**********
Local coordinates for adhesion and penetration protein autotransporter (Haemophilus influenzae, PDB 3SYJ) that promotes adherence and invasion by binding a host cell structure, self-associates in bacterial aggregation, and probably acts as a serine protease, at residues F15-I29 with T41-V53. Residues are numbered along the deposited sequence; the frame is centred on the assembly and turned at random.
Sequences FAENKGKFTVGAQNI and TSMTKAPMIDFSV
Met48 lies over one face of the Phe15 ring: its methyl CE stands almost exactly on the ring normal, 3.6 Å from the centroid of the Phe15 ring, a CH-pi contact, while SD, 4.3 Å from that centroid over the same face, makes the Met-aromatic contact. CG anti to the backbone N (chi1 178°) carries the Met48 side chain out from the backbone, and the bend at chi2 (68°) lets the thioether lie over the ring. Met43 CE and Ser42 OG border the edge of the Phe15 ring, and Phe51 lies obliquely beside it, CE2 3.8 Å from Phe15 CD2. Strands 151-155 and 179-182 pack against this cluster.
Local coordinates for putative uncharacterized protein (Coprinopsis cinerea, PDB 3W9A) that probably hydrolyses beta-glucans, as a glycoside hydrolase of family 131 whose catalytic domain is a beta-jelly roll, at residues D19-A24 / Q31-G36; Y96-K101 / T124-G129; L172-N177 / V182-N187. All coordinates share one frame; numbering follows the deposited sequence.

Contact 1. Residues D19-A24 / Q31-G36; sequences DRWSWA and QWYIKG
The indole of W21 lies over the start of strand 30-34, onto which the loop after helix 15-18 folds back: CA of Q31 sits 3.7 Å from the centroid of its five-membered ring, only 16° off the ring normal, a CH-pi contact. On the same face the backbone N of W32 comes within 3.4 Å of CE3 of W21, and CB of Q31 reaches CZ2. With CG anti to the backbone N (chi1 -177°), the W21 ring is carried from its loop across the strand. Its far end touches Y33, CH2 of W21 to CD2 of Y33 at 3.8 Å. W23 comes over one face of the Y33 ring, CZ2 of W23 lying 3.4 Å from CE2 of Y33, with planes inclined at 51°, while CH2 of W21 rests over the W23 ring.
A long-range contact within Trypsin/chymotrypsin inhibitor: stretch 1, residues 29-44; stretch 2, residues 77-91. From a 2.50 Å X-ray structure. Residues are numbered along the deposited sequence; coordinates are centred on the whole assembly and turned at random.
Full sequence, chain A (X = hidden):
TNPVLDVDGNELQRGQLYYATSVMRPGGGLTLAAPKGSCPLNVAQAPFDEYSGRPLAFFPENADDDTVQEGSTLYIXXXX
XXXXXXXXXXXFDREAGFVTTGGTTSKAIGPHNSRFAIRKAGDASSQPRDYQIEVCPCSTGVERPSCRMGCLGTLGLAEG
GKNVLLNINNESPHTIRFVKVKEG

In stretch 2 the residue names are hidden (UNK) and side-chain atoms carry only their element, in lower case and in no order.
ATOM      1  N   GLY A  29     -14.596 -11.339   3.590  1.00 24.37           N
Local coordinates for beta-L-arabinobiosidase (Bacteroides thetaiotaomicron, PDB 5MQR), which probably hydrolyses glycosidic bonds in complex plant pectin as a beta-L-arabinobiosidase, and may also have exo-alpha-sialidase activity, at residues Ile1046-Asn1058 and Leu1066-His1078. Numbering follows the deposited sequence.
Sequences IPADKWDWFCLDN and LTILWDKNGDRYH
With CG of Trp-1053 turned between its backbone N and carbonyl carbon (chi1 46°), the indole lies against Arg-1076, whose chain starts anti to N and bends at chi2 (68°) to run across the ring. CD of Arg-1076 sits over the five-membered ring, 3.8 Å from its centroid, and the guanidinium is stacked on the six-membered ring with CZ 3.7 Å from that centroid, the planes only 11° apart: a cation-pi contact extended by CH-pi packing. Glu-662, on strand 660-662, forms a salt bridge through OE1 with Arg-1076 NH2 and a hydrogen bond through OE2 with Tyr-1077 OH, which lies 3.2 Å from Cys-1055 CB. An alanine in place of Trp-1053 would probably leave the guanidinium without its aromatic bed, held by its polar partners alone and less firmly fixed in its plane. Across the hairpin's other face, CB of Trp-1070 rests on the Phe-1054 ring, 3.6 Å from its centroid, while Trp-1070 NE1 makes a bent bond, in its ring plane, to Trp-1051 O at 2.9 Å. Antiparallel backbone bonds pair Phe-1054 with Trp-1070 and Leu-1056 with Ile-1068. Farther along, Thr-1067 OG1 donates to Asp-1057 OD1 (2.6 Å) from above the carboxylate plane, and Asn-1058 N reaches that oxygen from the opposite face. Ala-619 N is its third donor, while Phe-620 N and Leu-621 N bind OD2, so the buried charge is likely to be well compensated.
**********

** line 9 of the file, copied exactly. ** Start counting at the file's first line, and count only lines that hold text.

TNPVLDVDGNELQRGQLYYATSVMRPGGGLTLAAPKGSCPLNVAQAPFDEYSGRPLAFFPENADDDTVQEGSTLYIXXXX